Also called ear fluid, OME can affect your child’s ability to hear normally. This hearing loss could affect speech and language development in some children, especially when the fluid is in both ears and lasts a long time. This information will help you better understand how ear fluid might affect your child.
Speech (sometimes called articulation) is the physical production of sounds in sequence to form words. Children with delayed speech may omit sounds or substitute easy sounds for harder sounds (i.e., t/s as in “I tee the tun in the ty.”). These errors can affect the clarity of your child’s speech.
Findings that Suggest Delayed Speech Development
Language is the meaning or message conveyed back and forth through speech, writing, or even gestures. Receptive language is the ability to understand what others say. Children with delayed receptive language may have difficulty, compared to other children, following directions or understanding the words or sentence structures used by others. Expressive language is the ability to choose the right words when communicating, and then put the words together appropriately for sentences and meaning. Children with delayed expressive language may have short utterances or sentences.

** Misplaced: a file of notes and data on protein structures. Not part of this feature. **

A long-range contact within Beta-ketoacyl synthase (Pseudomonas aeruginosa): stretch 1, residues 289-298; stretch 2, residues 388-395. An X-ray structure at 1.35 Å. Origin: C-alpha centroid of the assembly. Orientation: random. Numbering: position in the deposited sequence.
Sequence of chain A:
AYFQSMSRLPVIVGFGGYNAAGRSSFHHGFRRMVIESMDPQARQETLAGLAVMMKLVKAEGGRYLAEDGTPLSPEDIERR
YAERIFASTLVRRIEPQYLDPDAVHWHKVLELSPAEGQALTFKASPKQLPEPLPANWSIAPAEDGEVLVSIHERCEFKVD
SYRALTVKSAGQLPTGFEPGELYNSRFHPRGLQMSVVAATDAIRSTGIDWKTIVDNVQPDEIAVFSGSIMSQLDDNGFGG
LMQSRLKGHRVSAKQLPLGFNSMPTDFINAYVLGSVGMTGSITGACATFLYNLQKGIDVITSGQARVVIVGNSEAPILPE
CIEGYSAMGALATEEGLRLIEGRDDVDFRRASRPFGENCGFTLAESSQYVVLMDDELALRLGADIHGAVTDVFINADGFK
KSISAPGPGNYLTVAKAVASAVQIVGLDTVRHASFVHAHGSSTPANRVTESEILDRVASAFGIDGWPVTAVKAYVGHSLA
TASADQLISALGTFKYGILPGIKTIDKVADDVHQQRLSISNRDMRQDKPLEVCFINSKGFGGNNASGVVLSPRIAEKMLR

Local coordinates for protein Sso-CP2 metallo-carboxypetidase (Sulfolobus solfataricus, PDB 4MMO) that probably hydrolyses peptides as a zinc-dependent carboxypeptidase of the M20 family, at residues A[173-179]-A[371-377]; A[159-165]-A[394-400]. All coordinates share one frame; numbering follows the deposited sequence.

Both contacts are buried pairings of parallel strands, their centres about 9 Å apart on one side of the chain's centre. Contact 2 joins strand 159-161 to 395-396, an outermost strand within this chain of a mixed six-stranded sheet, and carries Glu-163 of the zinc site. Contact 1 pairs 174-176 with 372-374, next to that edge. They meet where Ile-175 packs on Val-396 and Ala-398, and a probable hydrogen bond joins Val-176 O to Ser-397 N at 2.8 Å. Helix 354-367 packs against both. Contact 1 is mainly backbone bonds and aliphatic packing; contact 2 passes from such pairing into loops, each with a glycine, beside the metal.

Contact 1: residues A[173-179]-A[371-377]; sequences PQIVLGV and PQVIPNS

Findings that Suggest Delayed Language Development
Wear hearing protectors, especially if you must work in an excessively noisy environment. You should also wear them when using power tools, noisy yard equipment, or firearms, or riding a motorcycle or snowmobile. Hearing protectors come in two forms: earplugs and earmuffs.
If there are delays in your child’s speech or language development because of fluid, these delays usually disappear once the ear fluid goes away on its own or ear tubes are inserted. If a delay persists, your child should be referred to a speech-language pathologist for evaluation and treatment, as necessary. Reading to or with your child is also important because reading and spelling are strongly linked to speech and language development.
Rosenfeld RM, Shin JJ, Schwartz SR, et al. Clinical practice guideline (update): otitis media with effusion. Otolaryngol Head Neck Surg. 2016;154(1 Suppl):215-225.